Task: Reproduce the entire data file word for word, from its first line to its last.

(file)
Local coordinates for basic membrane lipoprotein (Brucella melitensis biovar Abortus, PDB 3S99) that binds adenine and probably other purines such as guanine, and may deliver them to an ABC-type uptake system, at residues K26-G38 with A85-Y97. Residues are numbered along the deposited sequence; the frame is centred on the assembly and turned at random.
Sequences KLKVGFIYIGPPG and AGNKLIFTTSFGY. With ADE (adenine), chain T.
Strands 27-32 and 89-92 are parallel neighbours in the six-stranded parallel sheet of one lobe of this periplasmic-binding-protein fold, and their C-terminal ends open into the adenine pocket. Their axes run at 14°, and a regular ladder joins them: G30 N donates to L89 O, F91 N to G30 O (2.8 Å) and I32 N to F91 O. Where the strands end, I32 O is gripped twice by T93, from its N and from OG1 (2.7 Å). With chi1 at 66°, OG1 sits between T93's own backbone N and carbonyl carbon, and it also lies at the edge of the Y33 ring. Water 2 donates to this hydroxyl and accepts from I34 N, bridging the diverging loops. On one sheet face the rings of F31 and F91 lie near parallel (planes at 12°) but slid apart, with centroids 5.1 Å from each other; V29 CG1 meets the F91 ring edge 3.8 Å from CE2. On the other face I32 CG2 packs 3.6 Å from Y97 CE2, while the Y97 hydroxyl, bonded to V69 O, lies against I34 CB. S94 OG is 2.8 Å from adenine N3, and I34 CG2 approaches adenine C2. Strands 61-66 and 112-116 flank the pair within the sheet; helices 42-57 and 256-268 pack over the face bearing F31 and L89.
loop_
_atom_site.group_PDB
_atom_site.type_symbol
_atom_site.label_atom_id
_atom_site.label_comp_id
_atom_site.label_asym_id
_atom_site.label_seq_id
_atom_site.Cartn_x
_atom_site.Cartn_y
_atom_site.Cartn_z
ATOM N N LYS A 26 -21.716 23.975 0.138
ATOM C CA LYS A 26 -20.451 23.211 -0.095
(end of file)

Local coordinates for basic membrane lipoprotein (Brucella melitensis biovar Abortus, PDB 3S99) that binds adenine and probably other purines such as guanine, and may deliver them to an ABC-type uptake system, at residues K26-G38 with A85-Y97. Residues are numbered along the deposited sequence; the frame is centred on the assembly and turned at random.
Sequences KLKVGFIYIGPPG and AGNKLIFTTSFGY. With ADE (adenine), chain T.
Strands 27-32 and 89-92 are parallel neighbours in the six-stranded parallel sheet of one lobe of this periplasmic-binding-protein fold, and their C-terminal ends open into the adenine pocket. Their axes run at 14°, and a regular ladder joins them: G30 N donates to L89 O, F91 N to G30 O (2.8 Å) and I32 N to F91 O. Where the strands end, I32 O is gripped twice by T93, from its N and from OG1 (2.7 Å). With chi1 at 66°, OG1 sits between T93's own backbone N and carbonyl carbon, and it also lies at the edge of the Y33 ring. Water 2 donates to this hydroxyl and accepts from I34 N, bridging the diverging loops. On one sheet face the rings of F31 and F91 lie near parallel (planes at 12°) but slid apart, with centroids 5.1 Å from each other; V29 CG1 meets the F91 ring edge 3.8 Å from CE2. On the other face I32 CG2 packs 3.6 Å from Y97 CE2, while the Y97 hydroxyl, bonded to V69 O, lies against I34 CB. S94 OG is 2.8 Å from adenine N3, and I34 CG2 approaches adenine C2. Strands 61-66 and 112-116 flank the pair within the sheet; helices 42-57 and 256-268 pack over the face bearing F31 and L89.
loop_
_atom_site.group_PDB
_atom_site.type_symbol
_atom_site.label_atom_id
_atom_site.label_comp_id
_atom_site.label_asym_id
_atom_site.label_seq_id
_atom_site.Cartn_x
_atom_site.Cartn_y
_atom_site.Cartn_z
ATOM N N LYS A 26 -21.716 23.975 0.138
ATOM C CA LYS A 26 -20.451 23.211 -0.095